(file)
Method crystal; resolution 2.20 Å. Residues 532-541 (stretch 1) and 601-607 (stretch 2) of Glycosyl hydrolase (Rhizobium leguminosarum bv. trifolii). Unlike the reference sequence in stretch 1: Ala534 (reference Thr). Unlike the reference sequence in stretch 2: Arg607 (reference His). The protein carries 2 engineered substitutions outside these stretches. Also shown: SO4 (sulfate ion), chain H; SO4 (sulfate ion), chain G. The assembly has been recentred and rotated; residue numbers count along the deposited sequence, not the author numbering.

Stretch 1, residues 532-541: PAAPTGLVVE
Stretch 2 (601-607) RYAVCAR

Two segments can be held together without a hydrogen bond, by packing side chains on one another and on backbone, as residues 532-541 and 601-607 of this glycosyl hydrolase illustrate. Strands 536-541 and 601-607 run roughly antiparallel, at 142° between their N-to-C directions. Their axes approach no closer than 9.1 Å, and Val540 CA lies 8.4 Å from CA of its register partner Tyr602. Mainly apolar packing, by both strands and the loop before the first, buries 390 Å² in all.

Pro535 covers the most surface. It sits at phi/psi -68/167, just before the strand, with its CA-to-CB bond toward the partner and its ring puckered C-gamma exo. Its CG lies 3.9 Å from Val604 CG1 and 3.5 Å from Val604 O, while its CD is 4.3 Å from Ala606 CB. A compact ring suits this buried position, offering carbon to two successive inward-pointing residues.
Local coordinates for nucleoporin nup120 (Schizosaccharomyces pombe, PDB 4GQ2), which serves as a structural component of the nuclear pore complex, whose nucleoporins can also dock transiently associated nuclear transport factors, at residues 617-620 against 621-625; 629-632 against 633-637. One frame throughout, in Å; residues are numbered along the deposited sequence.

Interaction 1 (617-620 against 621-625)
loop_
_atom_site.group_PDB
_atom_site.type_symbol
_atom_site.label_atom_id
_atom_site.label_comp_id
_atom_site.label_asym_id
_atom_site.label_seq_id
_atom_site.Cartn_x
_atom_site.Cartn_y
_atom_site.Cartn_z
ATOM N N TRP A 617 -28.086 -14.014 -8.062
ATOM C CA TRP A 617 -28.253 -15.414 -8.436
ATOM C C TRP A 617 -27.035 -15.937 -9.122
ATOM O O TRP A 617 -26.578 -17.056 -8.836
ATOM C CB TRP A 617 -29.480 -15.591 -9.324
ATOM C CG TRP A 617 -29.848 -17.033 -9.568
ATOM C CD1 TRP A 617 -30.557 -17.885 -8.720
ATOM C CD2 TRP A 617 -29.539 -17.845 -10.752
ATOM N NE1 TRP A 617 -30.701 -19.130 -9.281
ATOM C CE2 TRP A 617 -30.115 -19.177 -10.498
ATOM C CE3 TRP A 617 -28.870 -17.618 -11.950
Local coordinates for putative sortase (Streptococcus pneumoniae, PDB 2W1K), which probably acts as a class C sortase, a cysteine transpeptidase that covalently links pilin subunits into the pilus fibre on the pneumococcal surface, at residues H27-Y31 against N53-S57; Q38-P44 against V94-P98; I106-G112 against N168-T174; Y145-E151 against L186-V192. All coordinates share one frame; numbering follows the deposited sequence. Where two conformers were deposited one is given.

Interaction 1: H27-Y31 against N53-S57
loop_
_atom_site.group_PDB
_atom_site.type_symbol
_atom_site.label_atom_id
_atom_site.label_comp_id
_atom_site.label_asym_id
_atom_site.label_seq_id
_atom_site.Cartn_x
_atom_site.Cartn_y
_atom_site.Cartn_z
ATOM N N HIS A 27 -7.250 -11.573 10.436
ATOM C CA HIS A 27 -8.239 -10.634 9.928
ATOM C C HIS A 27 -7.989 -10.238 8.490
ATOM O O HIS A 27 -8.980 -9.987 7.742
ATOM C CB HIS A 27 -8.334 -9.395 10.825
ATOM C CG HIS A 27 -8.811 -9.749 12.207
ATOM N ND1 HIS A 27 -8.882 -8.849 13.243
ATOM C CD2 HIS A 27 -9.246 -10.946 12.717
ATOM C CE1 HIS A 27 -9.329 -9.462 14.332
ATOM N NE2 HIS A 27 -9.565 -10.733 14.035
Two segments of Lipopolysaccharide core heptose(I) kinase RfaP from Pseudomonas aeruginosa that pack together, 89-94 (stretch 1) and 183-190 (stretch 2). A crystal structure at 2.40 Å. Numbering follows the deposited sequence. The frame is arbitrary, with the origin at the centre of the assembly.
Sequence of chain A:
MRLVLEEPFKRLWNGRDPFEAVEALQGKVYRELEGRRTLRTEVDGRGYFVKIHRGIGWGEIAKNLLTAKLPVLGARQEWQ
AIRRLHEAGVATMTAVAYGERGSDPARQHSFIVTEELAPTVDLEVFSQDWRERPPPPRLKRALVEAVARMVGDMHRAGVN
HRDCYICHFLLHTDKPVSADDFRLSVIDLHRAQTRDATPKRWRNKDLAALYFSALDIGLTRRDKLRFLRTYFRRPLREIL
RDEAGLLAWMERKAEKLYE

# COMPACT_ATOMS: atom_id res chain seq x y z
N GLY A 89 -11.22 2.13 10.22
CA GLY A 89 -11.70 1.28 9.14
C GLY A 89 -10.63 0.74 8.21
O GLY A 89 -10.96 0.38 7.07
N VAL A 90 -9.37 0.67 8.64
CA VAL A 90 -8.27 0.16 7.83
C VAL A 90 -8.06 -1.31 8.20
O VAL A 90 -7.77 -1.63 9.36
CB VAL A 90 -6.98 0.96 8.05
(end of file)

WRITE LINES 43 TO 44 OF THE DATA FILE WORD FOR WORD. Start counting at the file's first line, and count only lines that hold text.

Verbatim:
ATOM C C HIS A 27 -7.989 -10.238 8.490
ATOM O O HIS A 27 -8.980 -9.987 7.742